Security was tight in the north of the island, home to Sri Lanka’s minority Tamils, ahead of solemn ceremonies Saturday.
Sri Lanka’s government and top military brass were to have their own commemoration in Colombo Sunday.
On May 18, 2009, government forces brought their no-holds-barred military offensive to an end at a lagoon in the northern coastal district of Mullaittivu with the killing of Velupillai Prabhakaran, leader of the rebel Tamil Tigers.
Sri Lanka’s then-president Mahinda Rajapakse declared an end to the 37-year separatist conflict — marked by massacres, suicide bombings and assassinations — between Tamil militants and the central government, which is dominated by the majority Sinhalese.
But for thousands of war widows and other victims on both sides, this marked the start of a new struggle: to find out the fate of their loved ones.
About 20,000 people are still missing, including 5,000 government troops.
Anandarasan Nagakanni, 61, is still searching for her son Arindavadas.
“He was last seen with the Sri Lankan army, and after that we haven’t seen him,” she told AFP at a tiny makeshift office in Mullaittivu, where a notice board was covered with dozens of photos of missing people.
Nagaraja Sureshamma, 65, who lost one son and is still looking for the other, recalled the horrors of the final months and how civilians scrambled to escape indiscriminate attacks and shelling.
“We were all going together, but my son happened to go on a different route. … Ever since, we have not been able to find him,” Sureshamma said.
“If they are not alive, then they need to tell us that at least,” said Mariasuresh Easwari, an activist trying to help find the missing.
“Did you murder them? Did you bury them? Tell us.”
Sri Lankan forces have been accused of killing about 40,000 Tamil civilians in the final months of the war, a charge successive governments have denied.
Several mass graves containing skeletal remains have been found in the past two decades, but only a handful of those buried have ever been formally identified.
Until recently, even remembering the war dead was considered subversive and annual memorial services by Tamils were trashed by government forces.
Government forces have set up memorials in the north for fallen security forces and bulldozed Tiger cemeteries, obliterating any sign of the rebels who at their zenith controlled a third of Sri Lanka.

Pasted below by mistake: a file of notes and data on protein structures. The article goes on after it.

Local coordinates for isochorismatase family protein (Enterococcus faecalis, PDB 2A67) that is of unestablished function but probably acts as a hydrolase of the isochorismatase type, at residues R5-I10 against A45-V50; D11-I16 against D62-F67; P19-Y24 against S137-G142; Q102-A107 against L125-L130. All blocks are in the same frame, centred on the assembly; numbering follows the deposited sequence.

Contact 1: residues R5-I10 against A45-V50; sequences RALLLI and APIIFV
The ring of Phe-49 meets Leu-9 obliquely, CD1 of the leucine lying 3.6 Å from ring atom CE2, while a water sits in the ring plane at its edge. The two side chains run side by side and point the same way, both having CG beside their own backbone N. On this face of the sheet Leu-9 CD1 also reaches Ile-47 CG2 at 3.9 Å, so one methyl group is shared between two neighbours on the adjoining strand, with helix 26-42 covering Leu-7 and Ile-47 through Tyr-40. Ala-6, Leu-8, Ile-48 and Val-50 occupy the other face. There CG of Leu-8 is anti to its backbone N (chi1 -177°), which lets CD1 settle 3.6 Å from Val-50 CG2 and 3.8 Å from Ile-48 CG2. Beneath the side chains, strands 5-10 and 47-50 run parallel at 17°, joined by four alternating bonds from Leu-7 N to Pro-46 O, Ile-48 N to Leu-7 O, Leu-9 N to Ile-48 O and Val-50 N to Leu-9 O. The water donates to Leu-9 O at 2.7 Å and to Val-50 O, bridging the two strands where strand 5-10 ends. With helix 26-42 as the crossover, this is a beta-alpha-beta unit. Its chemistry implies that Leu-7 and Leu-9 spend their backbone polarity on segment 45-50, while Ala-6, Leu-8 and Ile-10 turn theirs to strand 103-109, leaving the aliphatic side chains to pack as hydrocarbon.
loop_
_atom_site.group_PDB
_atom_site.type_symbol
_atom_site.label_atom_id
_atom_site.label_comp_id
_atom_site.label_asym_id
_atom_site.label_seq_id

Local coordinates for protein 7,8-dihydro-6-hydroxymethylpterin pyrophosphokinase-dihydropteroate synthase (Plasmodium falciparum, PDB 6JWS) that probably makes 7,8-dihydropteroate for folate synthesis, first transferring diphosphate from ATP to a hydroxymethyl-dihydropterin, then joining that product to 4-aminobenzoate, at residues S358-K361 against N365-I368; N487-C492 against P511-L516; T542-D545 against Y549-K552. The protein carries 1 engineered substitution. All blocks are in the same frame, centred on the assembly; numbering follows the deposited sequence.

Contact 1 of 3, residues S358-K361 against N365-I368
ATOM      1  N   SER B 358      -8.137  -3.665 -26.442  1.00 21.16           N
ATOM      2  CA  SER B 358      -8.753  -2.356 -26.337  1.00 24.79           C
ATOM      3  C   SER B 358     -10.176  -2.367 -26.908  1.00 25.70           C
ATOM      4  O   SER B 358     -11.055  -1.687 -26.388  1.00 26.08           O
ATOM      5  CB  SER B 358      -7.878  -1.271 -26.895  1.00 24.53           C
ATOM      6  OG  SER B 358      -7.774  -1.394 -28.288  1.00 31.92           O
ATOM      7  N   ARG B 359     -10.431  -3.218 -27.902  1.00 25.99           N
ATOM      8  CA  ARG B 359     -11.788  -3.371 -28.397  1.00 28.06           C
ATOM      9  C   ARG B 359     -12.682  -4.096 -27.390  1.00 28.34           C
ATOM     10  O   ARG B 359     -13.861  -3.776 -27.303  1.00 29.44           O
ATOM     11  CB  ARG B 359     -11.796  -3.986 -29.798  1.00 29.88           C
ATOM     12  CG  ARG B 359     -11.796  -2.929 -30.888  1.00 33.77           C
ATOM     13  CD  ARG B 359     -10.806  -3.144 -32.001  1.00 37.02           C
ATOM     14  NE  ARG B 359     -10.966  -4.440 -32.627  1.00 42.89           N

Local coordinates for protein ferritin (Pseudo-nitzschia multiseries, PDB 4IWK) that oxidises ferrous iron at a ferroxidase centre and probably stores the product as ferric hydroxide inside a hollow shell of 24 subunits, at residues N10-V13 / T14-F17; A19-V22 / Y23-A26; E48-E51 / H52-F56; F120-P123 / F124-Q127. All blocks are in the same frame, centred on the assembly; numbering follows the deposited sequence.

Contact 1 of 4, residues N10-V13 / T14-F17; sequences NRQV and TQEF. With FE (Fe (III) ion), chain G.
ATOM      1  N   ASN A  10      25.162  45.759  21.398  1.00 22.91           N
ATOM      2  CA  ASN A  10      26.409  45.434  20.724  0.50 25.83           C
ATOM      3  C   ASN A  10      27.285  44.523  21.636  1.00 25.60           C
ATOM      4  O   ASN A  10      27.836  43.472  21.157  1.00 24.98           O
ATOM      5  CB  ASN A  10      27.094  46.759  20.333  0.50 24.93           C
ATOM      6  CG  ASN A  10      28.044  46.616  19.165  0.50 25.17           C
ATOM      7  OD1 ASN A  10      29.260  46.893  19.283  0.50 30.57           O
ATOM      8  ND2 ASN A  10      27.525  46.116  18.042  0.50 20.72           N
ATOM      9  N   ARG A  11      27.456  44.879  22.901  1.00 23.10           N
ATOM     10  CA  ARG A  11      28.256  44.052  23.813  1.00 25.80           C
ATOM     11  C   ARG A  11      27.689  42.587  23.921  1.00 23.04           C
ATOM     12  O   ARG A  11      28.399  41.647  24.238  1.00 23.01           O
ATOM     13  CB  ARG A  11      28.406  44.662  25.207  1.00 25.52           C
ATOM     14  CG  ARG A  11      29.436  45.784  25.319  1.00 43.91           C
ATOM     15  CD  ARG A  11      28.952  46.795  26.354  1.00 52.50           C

The International Crisis Group (ICG) said in a recent report that the new government’s promised political reforms and accountability for wartime atrocities have failed to materialize.
“For many Sri Lankans living in the bitterly contested north and east, the war has never quite ended,” it said.
Although the pain for many families remains, and many in the 2.5-million-strong Tamil community still feel disadvantaged, the end of the war did open a peaceful new chapter in which Sri Lanka’s economy and tourism boomed.
But this peace was shattered April 21 when Islamist suicide bombers targeted three churches and three luxury hotels, killing 258 people, including 45 foreigners.
The attackers were homegrown extremists — the Islamic State group also claimed credit — and riots since saw dozens of homes, businesses and mosques of Sri Lanka’s Muslim minority vandalized. One man was killed by a mob wielding swords.
According to the ICG, the Easter attacks “compounded the general anxiety, tearing again at the social fabric, unleashing further violence and complicating the road to sustainable peace.”
Evoking memories of past dark times, a state of emergency has been in place since April 21 with the return of some wartime restrictions on free movement.
Sri Lanka’s army chief Lieutenant General Mahesh Senanayake has said his troops will ensure that this year’s commemoration goes ahead peacefully.
“As much as we mourn the soldiers who were killed in the war, (minority Tamil) civilians also have a right to commemorate their war dead,” he said Thursday.